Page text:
Steve Biko included in his definition of Blackness Afrikans, Indians and Coloureds. But is it time to review that definition, based on the hostilities and inequalities that exist in KwaZulu-Natal? The EFF is certainly not planning to turn a blind eye to those problems – they either need to be resolved or confronted.
In its seven cardinal pillars and founding manifesto, the Economic Freedom Fighters (EFF) set out to be the voice of the voiceless and hope of the hopeless by opposing injustices and prejudices in all its forms and manifestations: at the workplace, in communities and institutions of higher learning and so forth. In Gauteng, we have seen EFF leaders arriving uninvited in various workplaces, where practices of massive worker exploitation have been reported to the EFF by the victims of exploitation. From raiding white-owned farms to Pick ‘n Pay outlets, EFF leaders have been seen intervening decisively on the part of workers, demanding all sorts of remedies from exploitative racist employers. Such interventions have been resoundingly commended and won the EFF the trust of more sections of the poor in South Afrika.
In a similar fashion, there have been scores of valid and legitimate complaints registered by Afrikan workers in KwaZulu-Natal, who are on the receiving end of abuse and exploitation at the hands of Indian employers/bosses. For known historical reasons, South Afrikan Indians occupy a significantly higher socio-economic status than their Afrikan counterparts, and as result the two often interact and relate as unequals, frequently the former holding and (ab)using power over the latter. Not unlike how most Afrikans often relate with white South Afrikans.
Some graphic description of the situation: A couple of years ago we learnt through research conducted by multiple institutions (Statistics SA, Auditor General, SA Institute of Race Relations, Census SA, etc.) that the average household income in SA is R100k per household. We also learnt that the average white household earns R360k, whilst their Indian, Coloured and Afrikan counterparts earn R250k, R100k and R60k respectively.
What do the above statistics tell us? Concisely: Whites earn six times more than their Afrikan counterparts and 3.6 times the national average; Indians earn over four times what their Afrikan counterparts earn and 2.5 times the national average; and finally that Afrikans earn 40% below national average. We are less concerned about the socio-historical reasons than we are about the various interventions required to address this reality. It is therefore completely unnecessary for some among us to bombard with a history lesson of Apartheid’s hierarchy of oppression, no matter how gratifying the reaction may be whenever this issue is raised. Nobody has a monopoly on the knowledge and interpretation of our history and current reality, the arrogance and misplaced righteousness notwithstanding in the minds of those who claim to be the sole heirs of Steve Biko’s social and political thought.
How are we going to confront this socio-economic reality in a manner that moves South Afrika towards an egalitarian society, less fraught with high prevalence of the exploitation and abuse of the many by the few? The EFF has reflected very profoundly and comprehensively on this question and concluded that in all likelihood, social justice in South Afrika will not be attained in one giant leap but through a series of political, social and economic (worker, community, student and human rights) battles that will be fought and won one after the other and culminate in the EFF winning political power, using it decisively to end oppression and equalize society. In other words, for as long as the EFF is not in power it will be compelled to fight for the oppressed and exploited through the mechanisms of, and within the confines of, bourgeois liberal constitutional democracy, which is by definition anti-black and anti-poor.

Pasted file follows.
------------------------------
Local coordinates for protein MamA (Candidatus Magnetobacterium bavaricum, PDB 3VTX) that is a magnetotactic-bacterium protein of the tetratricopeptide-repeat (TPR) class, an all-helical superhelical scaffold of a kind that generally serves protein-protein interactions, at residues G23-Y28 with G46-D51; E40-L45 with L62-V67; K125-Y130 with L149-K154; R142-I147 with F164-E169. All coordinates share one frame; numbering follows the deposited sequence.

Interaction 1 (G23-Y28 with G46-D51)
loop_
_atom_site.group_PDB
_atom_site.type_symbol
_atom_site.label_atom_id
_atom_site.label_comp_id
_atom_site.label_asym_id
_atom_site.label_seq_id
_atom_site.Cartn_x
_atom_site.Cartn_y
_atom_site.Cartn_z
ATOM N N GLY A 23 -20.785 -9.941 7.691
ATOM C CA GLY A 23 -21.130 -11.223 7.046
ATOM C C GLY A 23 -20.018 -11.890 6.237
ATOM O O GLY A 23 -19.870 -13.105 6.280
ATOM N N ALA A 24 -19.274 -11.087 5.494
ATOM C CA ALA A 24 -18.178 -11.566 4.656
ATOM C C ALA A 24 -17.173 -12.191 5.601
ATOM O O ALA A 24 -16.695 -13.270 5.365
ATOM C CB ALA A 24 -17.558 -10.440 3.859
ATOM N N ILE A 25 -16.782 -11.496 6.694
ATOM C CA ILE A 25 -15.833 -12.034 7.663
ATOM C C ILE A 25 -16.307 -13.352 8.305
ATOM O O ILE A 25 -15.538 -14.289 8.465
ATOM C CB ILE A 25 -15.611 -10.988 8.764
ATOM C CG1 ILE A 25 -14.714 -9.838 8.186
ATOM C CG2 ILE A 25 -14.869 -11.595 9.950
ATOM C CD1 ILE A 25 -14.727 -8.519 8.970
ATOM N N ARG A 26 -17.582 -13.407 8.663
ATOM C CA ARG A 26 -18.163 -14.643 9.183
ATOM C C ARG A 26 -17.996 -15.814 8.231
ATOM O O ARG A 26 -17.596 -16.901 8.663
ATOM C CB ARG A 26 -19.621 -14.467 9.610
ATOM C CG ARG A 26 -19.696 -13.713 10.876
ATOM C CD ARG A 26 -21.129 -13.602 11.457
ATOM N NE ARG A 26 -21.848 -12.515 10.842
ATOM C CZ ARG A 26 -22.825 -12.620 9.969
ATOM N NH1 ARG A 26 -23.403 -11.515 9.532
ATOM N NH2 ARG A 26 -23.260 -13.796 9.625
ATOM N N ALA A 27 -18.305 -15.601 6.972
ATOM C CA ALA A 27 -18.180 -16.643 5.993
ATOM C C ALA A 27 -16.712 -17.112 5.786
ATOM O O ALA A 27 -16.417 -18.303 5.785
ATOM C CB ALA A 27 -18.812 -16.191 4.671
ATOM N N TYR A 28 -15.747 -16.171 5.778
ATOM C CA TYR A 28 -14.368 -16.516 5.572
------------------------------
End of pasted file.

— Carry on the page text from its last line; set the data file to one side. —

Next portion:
As already mentioned, the EFF has courageously tested and stretched the confines of bourgeois democracy in a number of ways, in some cases rendering redundant union leaders who, in South Afrika, in most material moments, seem to opt for fraternising with oppressive and exploitative employers instead of genuinely and militantly advancing worker interests. EFF has filled the huge leadership vacuum in South Africa in all spheres of society.
Back to the KZN context and the Indian question: By far the largest concentration of Indian compatriots in South Afrika is in KZN. In fact, it is said that the largest community of Indians outside India is in Durban. For known and mentioned historical reasons, Indians employ a significant portion of Afrikans in KZN and unfortunately, according to the Afrikan employees, Indian employers are as oppressive and exploitative as – if not worse than – their white counterparts. Not only do they overwork and underpay their Afrikan workforce, they also subject them to terrible working conditions and racially abusive work environments. This is according to what EFF leaders and activists have picked up on the ground in the eThekwini region and many other parts of the province.
Secondly, there is overwhelming statistical evidence of shocking overrepresentation of Indian staff in both the public and private sectors, across professions, industries and job ranking. This overrepresentation is matched by that of whites and contrasted by the gross underrepresentation of Afrikans across the board. For instance, in KZN, it can be said without doubt that Indians are the biggest beneficiaries of Affirmative Action/Employment Equity and Black Economic Empowerment legislation. This is in part because of the flawed manner in which these redress interventions are crafted, which does not take into account the hierarchy of marginalisation and oppression during Apartheid. Another reason is that whites are much more comfortable working with Indians than they are with Afrikans, and whenever given a choice (as AA/EE and BEE affords) they choose to ‘transform’ their establishments through Indians and not Afrikans.